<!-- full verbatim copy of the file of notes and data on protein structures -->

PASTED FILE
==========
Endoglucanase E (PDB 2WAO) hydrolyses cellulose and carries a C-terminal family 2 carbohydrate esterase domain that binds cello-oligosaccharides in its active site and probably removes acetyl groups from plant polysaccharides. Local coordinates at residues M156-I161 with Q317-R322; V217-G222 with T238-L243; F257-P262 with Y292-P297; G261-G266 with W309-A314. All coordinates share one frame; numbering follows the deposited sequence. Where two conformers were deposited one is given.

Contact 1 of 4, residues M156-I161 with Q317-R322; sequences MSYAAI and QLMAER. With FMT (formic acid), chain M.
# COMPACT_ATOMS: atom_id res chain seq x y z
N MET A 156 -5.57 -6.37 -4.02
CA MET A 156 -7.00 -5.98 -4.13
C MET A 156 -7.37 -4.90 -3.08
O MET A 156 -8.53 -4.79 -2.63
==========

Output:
Endoglucanase E (PDB 2WAO) hydrolyses cellulose and carries a C-terminal family 2 carbohydrate esterase domain that binds cello-oligosaccharides in its active site and probably removes acetyl groups from plant polysaccharides. Local coordinates at residues M156-I161 with Q317-R322; V217-G222 with T238-L243; F257-P262 with Y292-P297; G261-G266 with W309-A314. All coordinates share one frame; numbering follows the deposited sequence. Where two conformers were deposited one is given.

Contact 1 of 4, residues M156-I161 with Q317-R322; sequences MSYAAI and QLMAER. With FMT (formic acid), chain M.
# COMPACT_ATOMS: atom_id res chain seq x y z
N MET A 156 -5.57 -6.37 -4.02
CA MET A 156 -7.00 -5.98 -4.13
C MET A 156 -7.37 -4.90 -3.08
O MET A 156 -8.53 -4.79 -2.63